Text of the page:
You may think of caffeine as the jolt in your coffee or the much-needed accelerator included in a medication to help you feel relief quicker. This plant-based substance may also help some people deal with the effects of depression.

Depression is a mood disorder that affects approximately 14.8 million Americans. It’s characterized by extended periods of extreme sadness. If you’ve had a depressive episode in the past, it may return in the future.

Depression is often treated using a combination of psychiatric therapy and medication. Some research suggests that caffeine may have some benefits for people with depression.

Keep reading to learn more about the connection between depression and caffeine.

In an analysis on observational studies on the relationship between caffeine and depression, caffeine consumption was found to decrease the risk for depression. Another study found a connection between decreased depression and coffee consumption, but no connection when other caffeinated drinks were consumed.

These findings suggest that it is something in coffee that reduces risk for depression, not caffeine. A 10-year study also found a connection between lower risks for suicide and caffeinated coffee consumption.

When looking at caffeine consumption in children and teenagers, it was found to increase risk for depression among 5th and 10th graders. Caffeine has a negative impact on sleep, which could affect a person’s mood.

The type of caffeinated drink along with a person’s age and sensitivity to caffeine may also play a role.

Too much caffeine can lead you to feel the following:

  • jitteriness and anxiety
  • difficulty falling asleep
  • dehydration
  • painful headaches
  • increased heart rate

Depending on your body’s sensitivity to caffeine, your symptoms might be more difficult to manage. If you decide to cut back on caffeine, these symptoms may also appear as your body goes through withdrawal.

If you think you have depression, make an appointment to see your doctor. They can help you find a treatment plan. Symptoms of depression include:

  • feelings of constant panic
  • regular feelings of sadness
  • feeling as though you are a failure
  • inability to focus and follow through
  • difficulty sleeping or staying asleep
  • feelings of hopelessness
  • sudden change in eating habits that includes a dramatic weight loss or weight gain
  • lack of interest in things you used to enjoy
  • feeling overly tired
  • unexplained aches and pains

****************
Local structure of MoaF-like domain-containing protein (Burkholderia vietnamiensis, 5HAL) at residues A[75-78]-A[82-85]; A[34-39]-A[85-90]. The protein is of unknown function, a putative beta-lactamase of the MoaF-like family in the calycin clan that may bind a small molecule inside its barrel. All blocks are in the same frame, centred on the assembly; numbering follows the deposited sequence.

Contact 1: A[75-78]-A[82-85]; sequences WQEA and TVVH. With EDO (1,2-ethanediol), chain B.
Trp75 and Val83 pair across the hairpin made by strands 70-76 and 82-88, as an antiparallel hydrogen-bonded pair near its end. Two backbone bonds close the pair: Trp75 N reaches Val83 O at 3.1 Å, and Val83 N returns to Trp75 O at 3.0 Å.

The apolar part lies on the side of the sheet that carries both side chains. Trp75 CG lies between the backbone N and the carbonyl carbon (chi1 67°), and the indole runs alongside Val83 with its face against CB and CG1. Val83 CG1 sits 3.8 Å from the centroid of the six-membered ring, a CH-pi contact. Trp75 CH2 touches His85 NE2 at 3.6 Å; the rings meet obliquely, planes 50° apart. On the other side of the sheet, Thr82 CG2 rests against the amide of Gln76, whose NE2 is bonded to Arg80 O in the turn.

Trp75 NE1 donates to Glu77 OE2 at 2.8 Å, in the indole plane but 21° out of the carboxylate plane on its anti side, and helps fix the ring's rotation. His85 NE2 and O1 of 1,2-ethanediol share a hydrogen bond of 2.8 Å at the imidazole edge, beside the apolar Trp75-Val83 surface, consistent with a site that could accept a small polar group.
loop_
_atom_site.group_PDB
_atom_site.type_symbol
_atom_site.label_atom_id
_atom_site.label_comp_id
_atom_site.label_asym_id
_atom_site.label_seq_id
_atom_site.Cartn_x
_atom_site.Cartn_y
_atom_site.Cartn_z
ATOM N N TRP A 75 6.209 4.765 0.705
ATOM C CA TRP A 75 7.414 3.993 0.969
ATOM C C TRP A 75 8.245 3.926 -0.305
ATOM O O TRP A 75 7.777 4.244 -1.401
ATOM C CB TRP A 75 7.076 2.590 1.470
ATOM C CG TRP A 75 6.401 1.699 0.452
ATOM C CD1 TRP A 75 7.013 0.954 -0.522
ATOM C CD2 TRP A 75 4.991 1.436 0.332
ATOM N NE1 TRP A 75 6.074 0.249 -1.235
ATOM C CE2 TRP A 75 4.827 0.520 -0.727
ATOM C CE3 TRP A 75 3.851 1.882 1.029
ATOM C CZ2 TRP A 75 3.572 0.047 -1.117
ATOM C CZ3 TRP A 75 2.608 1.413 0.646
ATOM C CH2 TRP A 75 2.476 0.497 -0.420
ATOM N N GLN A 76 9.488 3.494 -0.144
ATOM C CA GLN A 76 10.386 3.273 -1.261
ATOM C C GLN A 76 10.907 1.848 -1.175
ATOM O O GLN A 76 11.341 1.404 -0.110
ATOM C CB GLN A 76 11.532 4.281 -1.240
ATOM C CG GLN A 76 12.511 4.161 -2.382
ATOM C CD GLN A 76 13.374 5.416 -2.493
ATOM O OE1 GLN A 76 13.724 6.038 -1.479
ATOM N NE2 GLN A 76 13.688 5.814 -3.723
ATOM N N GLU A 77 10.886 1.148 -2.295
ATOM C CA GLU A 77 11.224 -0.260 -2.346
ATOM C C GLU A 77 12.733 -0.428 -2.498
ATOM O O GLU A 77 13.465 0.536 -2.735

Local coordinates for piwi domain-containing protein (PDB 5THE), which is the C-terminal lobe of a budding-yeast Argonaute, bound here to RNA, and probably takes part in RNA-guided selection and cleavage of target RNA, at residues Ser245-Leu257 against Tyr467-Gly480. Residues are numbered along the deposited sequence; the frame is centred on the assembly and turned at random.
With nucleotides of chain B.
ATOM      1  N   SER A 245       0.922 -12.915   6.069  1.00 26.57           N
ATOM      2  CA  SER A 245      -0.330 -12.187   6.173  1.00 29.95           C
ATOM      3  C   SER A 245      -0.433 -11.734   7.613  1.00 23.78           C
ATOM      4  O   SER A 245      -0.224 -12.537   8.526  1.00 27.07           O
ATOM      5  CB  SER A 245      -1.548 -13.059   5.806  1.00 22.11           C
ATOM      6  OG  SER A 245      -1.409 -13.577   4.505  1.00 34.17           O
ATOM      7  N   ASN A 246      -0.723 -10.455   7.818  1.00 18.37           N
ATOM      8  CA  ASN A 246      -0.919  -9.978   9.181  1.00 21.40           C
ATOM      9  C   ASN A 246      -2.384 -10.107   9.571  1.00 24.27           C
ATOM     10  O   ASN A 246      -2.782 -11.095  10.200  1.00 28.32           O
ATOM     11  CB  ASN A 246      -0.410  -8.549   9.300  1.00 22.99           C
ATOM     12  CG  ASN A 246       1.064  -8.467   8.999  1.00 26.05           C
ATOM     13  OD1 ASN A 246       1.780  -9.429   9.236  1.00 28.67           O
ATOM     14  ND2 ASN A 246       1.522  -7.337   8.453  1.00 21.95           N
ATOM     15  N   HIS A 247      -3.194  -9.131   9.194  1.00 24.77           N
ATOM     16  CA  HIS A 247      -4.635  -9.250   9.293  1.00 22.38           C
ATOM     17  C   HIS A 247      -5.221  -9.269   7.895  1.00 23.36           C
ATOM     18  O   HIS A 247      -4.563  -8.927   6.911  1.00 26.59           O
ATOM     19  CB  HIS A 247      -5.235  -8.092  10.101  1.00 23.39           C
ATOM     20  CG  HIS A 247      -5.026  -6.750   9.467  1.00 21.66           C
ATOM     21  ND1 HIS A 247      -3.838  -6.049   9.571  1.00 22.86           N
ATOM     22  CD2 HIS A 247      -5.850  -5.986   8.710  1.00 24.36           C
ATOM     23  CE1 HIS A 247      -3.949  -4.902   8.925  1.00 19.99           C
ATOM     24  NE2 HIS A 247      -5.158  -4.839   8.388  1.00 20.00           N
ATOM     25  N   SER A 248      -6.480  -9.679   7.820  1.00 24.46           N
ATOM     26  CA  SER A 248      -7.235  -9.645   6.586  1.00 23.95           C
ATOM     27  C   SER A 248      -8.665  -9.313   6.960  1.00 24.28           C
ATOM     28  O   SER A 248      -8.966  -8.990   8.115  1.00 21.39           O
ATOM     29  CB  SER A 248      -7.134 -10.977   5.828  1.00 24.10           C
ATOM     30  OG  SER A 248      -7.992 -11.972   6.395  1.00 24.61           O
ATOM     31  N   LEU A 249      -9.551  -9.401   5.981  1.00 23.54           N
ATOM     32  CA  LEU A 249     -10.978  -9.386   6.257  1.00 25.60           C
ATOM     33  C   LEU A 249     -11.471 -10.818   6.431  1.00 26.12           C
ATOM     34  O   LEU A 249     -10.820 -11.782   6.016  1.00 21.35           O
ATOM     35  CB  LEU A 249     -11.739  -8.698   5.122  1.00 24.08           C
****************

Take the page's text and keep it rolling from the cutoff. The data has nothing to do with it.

• regular thoughts of death

One of the most serious symptoms of depression is feeling that you want to harm yourself or commit suicide. If you have this overwhelming feeling, seek immediate help.

Depression is a cyclical disorder, meaning the symptoms can come and go. It’s important to see your doctor so that you can be properly diagnosed and receive the care you need.

After you make an appointment to see your doctor, write down all of your feelings and any personal situations or work-related issues you believe may be making you feel the way you do. Your doctor will listen to your concerns and possibly give you a physical exam. They will also review your family history and make a diagnosis.

Your doctor will work with you to create a treatment plan to begin immediately. While your doctor may suggest adding gradual doses of caffeine to your diet, possibly in pill form, you cannot rely on caffeine alone to help treat your depression.

Your doctor may prescribe a medication that will help improve your mood and alleviate some of your symptoms. It may take a few days or even weeks to begin to see some improvement in your symptoms and mood.

Be patient and continue taking your medication as prescribed. If you’re concerned your medication isn’t working, talk to your doctor. They may need to adjust your dosage or switch you to a different medication.

Your doctor will likely also suggest you see a therapist. A therapist will talk to you about your feelings and emotions in a judgement-free, supportive environment.

Your doctor may also suggest lifestyle changes, such as participating in activities you previously enjoyed. A low-impact fitness program may also help relieve symptoms. Avoid alcohol, which is a depressant and can make your symptoms worse.

Caffeine may help relieve symptoms of depression, but it may also make symptoms worse. More research is needed to determine the impact of caffeine on depression and other mood disorders.

With the help of your doctor, you can manage your depression. While there is no cure for depression, there are multiple ways to manage your symptoms.